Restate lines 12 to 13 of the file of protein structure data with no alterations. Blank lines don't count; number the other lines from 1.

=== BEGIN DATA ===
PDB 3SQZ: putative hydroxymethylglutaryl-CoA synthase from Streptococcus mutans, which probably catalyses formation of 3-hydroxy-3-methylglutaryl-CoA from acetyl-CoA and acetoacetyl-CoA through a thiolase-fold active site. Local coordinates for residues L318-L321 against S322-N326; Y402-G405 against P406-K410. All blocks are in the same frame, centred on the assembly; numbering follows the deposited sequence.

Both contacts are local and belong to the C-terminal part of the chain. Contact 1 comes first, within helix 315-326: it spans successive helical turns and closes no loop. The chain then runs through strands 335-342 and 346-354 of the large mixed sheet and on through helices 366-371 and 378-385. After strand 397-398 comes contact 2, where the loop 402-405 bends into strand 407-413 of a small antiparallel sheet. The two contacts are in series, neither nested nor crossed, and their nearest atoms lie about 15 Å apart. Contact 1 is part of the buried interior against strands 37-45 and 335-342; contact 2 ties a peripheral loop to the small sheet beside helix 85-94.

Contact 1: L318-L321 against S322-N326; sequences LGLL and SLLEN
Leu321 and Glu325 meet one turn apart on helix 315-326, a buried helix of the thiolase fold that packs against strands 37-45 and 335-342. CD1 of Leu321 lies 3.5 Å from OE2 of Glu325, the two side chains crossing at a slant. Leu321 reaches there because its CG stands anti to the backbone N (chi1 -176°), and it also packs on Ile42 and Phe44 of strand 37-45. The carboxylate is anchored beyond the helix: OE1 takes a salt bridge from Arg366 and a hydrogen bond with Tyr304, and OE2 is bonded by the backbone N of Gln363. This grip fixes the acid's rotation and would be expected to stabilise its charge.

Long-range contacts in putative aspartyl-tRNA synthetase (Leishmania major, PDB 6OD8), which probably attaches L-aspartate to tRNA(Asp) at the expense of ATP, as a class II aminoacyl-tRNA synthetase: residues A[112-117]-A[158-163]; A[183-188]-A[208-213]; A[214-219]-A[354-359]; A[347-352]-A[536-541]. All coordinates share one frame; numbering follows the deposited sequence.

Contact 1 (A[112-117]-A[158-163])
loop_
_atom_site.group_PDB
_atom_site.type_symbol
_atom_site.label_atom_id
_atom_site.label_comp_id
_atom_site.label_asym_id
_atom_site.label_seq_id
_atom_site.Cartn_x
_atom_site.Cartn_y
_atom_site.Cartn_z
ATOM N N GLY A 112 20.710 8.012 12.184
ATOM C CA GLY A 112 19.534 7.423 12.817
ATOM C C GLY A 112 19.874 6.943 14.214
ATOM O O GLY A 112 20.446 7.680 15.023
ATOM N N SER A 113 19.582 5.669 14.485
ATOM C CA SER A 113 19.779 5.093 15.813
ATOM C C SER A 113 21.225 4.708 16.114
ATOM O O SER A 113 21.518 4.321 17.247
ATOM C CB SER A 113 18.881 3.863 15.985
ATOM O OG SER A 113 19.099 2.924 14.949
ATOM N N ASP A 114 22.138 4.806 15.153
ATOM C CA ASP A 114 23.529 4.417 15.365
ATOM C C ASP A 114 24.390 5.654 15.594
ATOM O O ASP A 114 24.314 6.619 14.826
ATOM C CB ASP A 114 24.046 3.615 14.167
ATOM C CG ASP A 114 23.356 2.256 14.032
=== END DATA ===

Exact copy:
_atom_site.label_asym_id
_atom_site.label_seq_id